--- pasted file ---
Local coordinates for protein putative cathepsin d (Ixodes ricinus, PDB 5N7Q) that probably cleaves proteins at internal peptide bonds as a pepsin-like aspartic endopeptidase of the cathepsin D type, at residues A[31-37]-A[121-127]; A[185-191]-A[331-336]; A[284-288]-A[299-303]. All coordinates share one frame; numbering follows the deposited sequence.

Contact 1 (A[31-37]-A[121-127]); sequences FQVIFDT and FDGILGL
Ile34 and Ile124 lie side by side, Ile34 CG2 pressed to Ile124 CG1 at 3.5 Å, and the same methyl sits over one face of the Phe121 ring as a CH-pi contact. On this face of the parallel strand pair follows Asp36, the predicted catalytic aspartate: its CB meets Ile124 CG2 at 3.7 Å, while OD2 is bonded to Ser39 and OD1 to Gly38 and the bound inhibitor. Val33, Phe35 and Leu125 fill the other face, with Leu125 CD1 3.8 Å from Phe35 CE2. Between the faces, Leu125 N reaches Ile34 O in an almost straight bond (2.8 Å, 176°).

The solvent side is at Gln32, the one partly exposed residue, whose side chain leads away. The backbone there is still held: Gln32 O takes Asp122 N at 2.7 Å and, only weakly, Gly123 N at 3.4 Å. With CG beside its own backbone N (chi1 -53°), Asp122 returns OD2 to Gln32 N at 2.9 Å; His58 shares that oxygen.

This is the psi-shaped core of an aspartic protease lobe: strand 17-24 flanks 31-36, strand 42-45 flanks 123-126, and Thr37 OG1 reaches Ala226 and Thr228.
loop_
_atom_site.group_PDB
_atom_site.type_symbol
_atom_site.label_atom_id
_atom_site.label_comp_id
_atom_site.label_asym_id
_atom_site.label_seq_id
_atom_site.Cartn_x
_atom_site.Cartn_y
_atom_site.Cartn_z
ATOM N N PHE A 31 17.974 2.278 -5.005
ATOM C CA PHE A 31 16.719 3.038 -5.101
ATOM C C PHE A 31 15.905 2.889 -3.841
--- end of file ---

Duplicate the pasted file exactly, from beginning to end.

Local coordinates for protein putative cathepsin d (Ixodes ricinus, PDB 5N7Q) that probably cleaves proteins at internal peptide bonds as a pepsin-like aspartic endopeptidase of the cathepsin D type, at residues A[31-37]-A[121-127]; A[185-191]-A[331-336]; A[284-288]-A[299-303]. All coordinates share one frame; numbering follows the deposited sequence.

Contact 1 (A[31-37]-A[121-127]); sequences FQVIFDT and FDGILGL
Ile34 and Ile124 lie side by side, Ile34 CG2 pressed to Ile124 CG1 at 3.5 Å, and the same methyl sits over one face of the Phe121 ring as a CH-pi contact. On this face of the parallel strand pair follows Asp36, the predicted catalytic aspartate: its CB meets Ile124 CG2 at 3.7 Å, while OD2 is bonded to Ser39 and OD1 to Gly38 and the bound inhibitor. Val33, Phe35 and Leu125 fill the other face, with Leu125 CD1 3.8 Å from Phe35 CE2. Between the faces, Leu125 N reaches Ile34 O in an almost straight bond (2.8 Å, 176°).

The solvent side is at Gln32, the one partly exposed residue, whose side chain leads away. The backbone there is still held: Gln32 O takes Asp122 N at 2.7 Å and, only weakly, Gly123 N at 3.4 Å. With CG beside its own backbone N (chi1 -53°), Asp122 returns OD2 to Gln32 N at 2.9 Å; His58 shares that oxygen.

This is the psi-shaped core of an aspartic protease lobe: strand 17-24 flanks 31-36, strand 42-45 flanks 123-126, and Thr37 OG1 reaches Ala226 and Thr228.
loop_
_atom_site.group_PDB
_atom_site.type_symbol
_atom_site.label_atom_id
_atom_site.label_comp_id
_atom_site.label_asym_id
_atom_site.label_seq_id
_atom_site.Cartn_x
_atom_site.Cartn_y
_atom_site.Cartn_z
ATOM N N PHE A 31 17.974 2.278 -5.005
ATOM C CA PHE A 31 16.719 3.038 -5.101
ATOM C C PHE A 31 15.905 2.889 -3.841